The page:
A head cold. Working overtime taking calls from cranky customers in a windowless cubicle world. Discouragement, stress, the gray raininess of winter. All these things have smudged the first white page of this new year.
Don’t get me wrong, I’m not trying to paint a picture of tragedy. I know full well I am and always will be one of the lucky ones, globally speaking: life full of literacy and opportunity, food and clean water practically jumping down my throat. An embarrassment of riches. But sometimes it’s the inside of me that feels poor, gray, windowless. It’s my reactions to things that get me down, the same petty problems over and over, caught in the wheel of self-made suffering. My friend Joel thinks the little things are harder than the big things sometimes, and I think he’s right.
I’ve always found refuge in words, so of course I’ve been wondering which word to scrawl over this year. And the one that keeps rising to the surface of my mind is: embrace. I need to embrace all of this, gray walks to cubicle world with a cold and all, every moment of my only life. I need to look past the dirt of the glass and glimpse the truth of the matter.
This year, I want to embrace my relationship in a new way. Several years into what is, God willing, a lifelong love, it’s eerily easy to become the one half-listening from behind the laptop screen. Surrounded by the stresses of our daily lives, it’s easy to forget the joy all the mundane moments build toward. I want us to be the great Love writ small. I want to do her good and not evil all the days of our lives. I want to pour my life out in moments of serving, healing, listening, celebrating.
This year, I want to embrace my church in a new way. Several years into the adventure of living in the same congregation, it’s too easy to take for granted the fact that I have a home. It’s too easy to think I know every person, every tradition, and every song. I want to show up, sing loud, take risks, talk to strangers, ask nosy questions, and savor each moment of the wonderful worshiping community into which I luckily stumbled about this time in 2009.
This year, I want to embrace my friendships in a new way. Several years out of college, it’s too easy to forget how bad I am at keeping touch with faraway friends until I’m writing them a holiday card and suddenly wonder whether we’ve even exchanged emails since I sent the last one. My loved ones are scattered throughout the world like dandelion seeds, and while sometimes this makes me feel wonderfully rich, I don’t want to assume I can always pick up where I left off. That’s part of why I write this blog: to take what I generally keep locked away in my head and my heart and unleash it on the world. I want you to know me, really know what’s important to me, and I want to know you in the same way.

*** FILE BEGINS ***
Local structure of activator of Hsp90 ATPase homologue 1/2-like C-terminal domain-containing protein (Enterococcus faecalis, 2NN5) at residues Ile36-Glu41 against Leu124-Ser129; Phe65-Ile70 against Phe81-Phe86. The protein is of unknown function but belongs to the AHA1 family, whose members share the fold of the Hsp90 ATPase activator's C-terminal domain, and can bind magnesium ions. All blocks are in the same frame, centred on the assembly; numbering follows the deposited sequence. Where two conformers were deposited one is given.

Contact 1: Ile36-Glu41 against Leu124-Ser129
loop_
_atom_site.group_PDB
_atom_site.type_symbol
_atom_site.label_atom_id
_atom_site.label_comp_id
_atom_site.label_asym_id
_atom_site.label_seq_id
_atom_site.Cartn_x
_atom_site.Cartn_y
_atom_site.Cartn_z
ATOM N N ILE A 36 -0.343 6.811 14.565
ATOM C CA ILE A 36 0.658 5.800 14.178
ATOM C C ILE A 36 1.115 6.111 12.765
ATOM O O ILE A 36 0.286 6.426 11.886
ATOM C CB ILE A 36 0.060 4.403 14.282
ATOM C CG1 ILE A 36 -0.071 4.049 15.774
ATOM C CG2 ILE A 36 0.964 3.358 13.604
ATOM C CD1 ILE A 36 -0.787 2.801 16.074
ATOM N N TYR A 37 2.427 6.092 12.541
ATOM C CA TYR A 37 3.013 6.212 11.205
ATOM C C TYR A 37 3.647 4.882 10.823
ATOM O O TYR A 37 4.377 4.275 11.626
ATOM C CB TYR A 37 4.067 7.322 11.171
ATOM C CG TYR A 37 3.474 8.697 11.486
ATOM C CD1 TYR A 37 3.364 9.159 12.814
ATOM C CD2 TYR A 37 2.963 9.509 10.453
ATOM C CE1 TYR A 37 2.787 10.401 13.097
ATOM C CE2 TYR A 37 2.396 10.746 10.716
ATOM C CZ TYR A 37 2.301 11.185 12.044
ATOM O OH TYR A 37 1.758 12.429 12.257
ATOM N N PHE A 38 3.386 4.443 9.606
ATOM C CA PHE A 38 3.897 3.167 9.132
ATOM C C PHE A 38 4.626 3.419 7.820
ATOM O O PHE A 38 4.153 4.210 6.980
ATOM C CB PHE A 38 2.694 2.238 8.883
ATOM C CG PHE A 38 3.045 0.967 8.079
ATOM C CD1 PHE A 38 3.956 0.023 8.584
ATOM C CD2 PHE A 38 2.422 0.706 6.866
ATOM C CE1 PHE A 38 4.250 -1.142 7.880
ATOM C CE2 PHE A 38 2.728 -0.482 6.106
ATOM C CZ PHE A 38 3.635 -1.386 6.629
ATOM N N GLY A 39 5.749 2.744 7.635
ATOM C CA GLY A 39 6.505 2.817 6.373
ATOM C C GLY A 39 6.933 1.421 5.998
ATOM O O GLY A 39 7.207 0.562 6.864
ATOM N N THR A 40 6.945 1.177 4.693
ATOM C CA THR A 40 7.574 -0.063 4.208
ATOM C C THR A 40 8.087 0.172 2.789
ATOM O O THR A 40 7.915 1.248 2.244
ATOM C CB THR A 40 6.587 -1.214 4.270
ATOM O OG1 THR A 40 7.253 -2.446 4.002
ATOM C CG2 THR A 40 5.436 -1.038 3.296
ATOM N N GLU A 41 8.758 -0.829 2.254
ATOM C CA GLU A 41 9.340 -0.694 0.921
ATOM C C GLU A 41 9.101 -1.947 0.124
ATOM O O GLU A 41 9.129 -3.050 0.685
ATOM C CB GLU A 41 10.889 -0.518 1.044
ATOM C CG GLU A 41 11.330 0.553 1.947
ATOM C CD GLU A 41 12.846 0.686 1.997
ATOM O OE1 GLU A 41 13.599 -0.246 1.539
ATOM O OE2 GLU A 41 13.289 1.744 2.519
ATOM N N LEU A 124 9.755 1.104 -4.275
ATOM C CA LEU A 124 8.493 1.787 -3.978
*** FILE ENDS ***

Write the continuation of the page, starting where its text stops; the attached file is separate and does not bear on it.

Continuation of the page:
And this year, I want to embrace suffering in a new way. Perhaps that sounds a little morbid to you, like I’m one of those masochistic Christians, like the Catholic Guilt Monster is lurking just around the corner. Not so. It’s just that, as the Buddhists so succinctly put it, life is suffering. Even when it’s not That Day that the earthquake comes or someone you love dies, there’s a lot of painful stuff around us all the time, and we cannot participate in life without choosing either to touch it or to ignore it. Even if we don’t watch the news, there are people around us who are drowning in their pain or trying to drown it out.
Henri Nouwen said, “Compassion is hard because it requires the inner disposition to go with others to places where they are weak, vulnerable, lonely, and broken. But this is not our spontaneous response to suffering. What we desire most is to do away with suffering by fleeing from it or finding a quick cure for it.” No kidding. I want to embrace others in their suffering, and (what is often harder for me) let them embrace me in mine.
So here’s to embracing it all in 2013, not in a perfunctory or awkward way, but with sensitivity and wholehearted care. Whether sweet or bitter, I want to drink this cup to the very last drop.
What words are calling to you this year? What do you hope to embrace in 2013?